By VICTOR GUZMAN BERGER
The technological advances of the last decade have strengthened the scope and enriched the resources for the visualization, oral and written presentation, diffusion and the impact of the news in the mass media.
In parallel, today anyone enjoys these resources and can instantly disseminate the news, share information and offer an opinion.
Anyone can be in the center of the news and capture that piece of news. The common person’s empowerment in the news media contributes to the traditional mass media, the journalist can use the images of the person who was there at the precise moment of the event for his report, something that he could not have been able to count on if he had not arrived at the time of the event.
Yesterday’s passive receiver of news can be now a distributor of news, active in some aspects of a reporter’s job due to a mobile phone or tablet at the moment of the incident.
A passerby can record instantly the event and place it on social networks with the use of just one mobile phone. However, journalism and, specifically, reporting is much more than that. Even though this passerby is the first to have the scoop and to spread the news, a journalist’s work goes far beyond exposing an image reflecting what happened.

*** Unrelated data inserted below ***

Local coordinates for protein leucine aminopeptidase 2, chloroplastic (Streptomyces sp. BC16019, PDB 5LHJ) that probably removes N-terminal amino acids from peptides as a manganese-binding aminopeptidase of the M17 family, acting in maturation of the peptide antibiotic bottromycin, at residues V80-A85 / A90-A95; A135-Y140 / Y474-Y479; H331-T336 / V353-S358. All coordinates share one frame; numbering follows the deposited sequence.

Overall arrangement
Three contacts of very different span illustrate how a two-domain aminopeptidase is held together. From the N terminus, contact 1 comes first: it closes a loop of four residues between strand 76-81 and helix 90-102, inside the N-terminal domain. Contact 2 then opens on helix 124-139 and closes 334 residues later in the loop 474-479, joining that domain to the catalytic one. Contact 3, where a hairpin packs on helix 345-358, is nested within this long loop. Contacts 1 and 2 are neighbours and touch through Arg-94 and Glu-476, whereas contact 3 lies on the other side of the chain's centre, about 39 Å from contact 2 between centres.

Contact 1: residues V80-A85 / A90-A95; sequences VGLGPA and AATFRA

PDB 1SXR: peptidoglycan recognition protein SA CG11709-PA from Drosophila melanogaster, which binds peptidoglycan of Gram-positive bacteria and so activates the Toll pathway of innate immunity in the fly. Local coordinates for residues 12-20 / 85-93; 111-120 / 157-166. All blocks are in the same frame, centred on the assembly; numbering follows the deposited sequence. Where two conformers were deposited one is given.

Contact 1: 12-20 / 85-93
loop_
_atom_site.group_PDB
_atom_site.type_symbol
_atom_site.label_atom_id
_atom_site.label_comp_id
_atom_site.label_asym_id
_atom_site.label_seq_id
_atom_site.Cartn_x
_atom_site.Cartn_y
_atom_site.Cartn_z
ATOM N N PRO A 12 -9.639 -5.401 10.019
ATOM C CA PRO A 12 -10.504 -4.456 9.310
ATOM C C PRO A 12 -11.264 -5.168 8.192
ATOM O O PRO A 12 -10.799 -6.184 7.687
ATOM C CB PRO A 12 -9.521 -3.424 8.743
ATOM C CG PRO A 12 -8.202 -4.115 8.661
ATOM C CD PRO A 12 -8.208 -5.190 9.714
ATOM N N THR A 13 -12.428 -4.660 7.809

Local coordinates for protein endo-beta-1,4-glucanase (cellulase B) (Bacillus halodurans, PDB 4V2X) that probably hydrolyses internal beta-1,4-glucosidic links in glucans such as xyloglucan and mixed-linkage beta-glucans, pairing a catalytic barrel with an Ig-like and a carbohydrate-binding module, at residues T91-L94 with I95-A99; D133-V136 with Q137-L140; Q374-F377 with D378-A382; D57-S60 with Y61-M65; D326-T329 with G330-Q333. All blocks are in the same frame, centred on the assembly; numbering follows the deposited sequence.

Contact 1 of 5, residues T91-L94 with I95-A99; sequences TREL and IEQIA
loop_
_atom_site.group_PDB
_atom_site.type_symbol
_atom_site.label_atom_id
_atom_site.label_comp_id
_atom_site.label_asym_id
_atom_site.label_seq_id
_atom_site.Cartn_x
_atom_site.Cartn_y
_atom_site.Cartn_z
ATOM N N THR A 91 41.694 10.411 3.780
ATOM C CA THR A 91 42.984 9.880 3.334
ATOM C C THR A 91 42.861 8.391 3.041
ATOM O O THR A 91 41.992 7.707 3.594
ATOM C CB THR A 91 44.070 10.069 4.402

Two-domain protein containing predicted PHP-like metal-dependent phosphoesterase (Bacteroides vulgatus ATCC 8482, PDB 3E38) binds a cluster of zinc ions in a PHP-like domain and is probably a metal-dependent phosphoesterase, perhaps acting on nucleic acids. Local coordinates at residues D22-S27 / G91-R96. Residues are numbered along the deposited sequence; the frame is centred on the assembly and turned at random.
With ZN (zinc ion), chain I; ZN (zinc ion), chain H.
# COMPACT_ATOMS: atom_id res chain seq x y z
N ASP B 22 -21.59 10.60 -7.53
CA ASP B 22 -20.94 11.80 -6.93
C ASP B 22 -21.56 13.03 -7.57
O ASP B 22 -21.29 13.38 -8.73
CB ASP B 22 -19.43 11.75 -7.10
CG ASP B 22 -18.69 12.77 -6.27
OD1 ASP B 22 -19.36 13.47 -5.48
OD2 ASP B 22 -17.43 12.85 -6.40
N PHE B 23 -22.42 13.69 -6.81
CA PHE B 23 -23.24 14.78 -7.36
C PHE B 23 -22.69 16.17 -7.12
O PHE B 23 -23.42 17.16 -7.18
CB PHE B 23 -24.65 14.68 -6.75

A reporter has to inquire and question the largest number of reliable sources available on the subject. He or she must write the news in a coherent, explicit way and leave aside the emotion of the moment. He or she must be capable of addressing and reaching a wide audience. The impact of immediate recording of a crime is undeniable, but the reporter will go much further, questioning the victim, the aggressor, the authorities involved in the case, the witnesses, in order to be able to provide a coherent and trustworthy news media report.